Gold! The word reverberated around the world. Between 1896 and 1899, tens of thousands of would be prospectors found their way to Skagway, Alaska and from there the going got tough. One of the two best routes to Yukon gold, the White Pass Trail, was steep and narrow. So many pack animals died, the trail took on a more sinister name, Dead Horse Trail. Prospectors died of starvation or exposure as well. Shocked by all the loss of life on the way to the Yukon, the Canadian government required all travelers on the trail to carry a year’s supply of provisions. No one could do that in a single trip so prospectors created partnerships and ferried supplies up the trail, taking turns, one partner remaining at the top guarding provisions while others brought up more. Of course, the more people in the partnership, the more goods needed to be carried up and over the pass.
The trail meandered in a brutal climb up to the top of the pass and near the top lies the border between the United States and Canada. The trail climbs nearly 3000 feet (914 m) in less than 20 miles (32 km). Upon reaching the Yukon River, prospectors had to find a way to sail down the Yukon River to Dawson City, a boomtown built to support the needs of the prospectors. Seeing an opportunity to make money off the in-rush of prospectors, an international coalition built a railroad. The 110-mile (177 km) railroad was completed in 1900, a year after the gold rush ended.
The railway closed down in 1982, but it reopened again in 1988 during the summer as a tourist excursion railroad. Today, around 400,000 travelers ride the rails from Skagway up steep grades, through tunnels and over trestles. The bulk of the travelers on the White Pass and Yukon Railway arrive in Skagway by cruise ship. From a day trip with stops in Canada to a four hour excursion that travels only to the White Pass Summit, tourists can choose to spend a full day as guests of the WP&Y or spend time in Skagway and an afternoon riding the rails. Excursions that stop in Canada require that passengers have a valid passport on their person. The White Pass Summit route does not require a passport. Even though the train does cross the border into Canada, passengers never leave the train so no Customs stop is necessary.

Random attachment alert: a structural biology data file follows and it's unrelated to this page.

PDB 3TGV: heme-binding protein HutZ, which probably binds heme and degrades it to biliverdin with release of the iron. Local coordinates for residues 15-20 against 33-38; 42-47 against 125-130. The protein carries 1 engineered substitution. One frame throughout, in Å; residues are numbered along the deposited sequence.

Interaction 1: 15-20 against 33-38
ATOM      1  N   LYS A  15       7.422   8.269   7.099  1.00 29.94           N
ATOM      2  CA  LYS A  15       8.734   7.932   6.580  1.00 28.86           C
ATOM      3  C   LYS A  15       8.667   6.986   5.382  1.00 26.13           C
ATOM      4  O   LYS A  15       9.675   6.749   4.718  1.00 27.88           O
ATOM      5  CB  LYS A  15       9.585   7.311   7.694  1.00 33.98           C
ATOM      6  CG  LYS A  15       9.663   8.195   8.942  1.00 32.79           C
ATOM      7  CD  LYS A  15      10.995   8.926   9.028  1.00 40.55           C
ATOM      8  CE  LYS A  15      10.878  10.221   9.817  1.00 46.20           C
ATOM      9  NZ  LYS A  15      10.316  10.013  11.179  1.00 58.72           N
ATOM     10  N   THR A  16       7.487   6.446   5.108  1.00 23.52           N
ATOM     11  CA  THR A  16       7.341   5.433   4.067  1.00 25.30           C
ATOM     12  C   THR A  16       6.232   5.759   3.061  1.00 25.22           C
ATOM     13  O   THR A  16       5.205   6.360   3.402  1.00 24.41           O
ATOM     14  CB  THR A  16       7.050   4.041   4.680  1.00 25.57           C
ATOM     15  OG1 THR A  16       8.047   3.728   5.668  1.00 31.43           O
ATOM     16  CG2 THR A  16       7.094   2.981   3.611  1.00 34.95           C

Passengers are treated to a narrated tour along the way. The scenery is beautiful and the tracks parallel the White Pass Trail. Glimpses of the trail along the way give tourists an idea of the hardships endured by the prospectors as they carried nearly a ton of supplies up and through the pass. At the top, a siding allows the engine to decouple from the lead car and go to the other end of the train where the last car becomes the lead car for the trip back to Skagway. Dress warmly if you want to take photos unencumbered by reflections from the windows which don’t open. Photographers can step out onto the platform on either end of each car, but there is only room for a couple of people at a time. Share the platform with others who would also like to take photos of the gorgeous scenery along the way. I submit for your pleasure, a gallery of images taken from the platform on our trip into Canada on the White Pass and Yukon Railroad. Click on an image to enlarge it and to scroll through the gallery.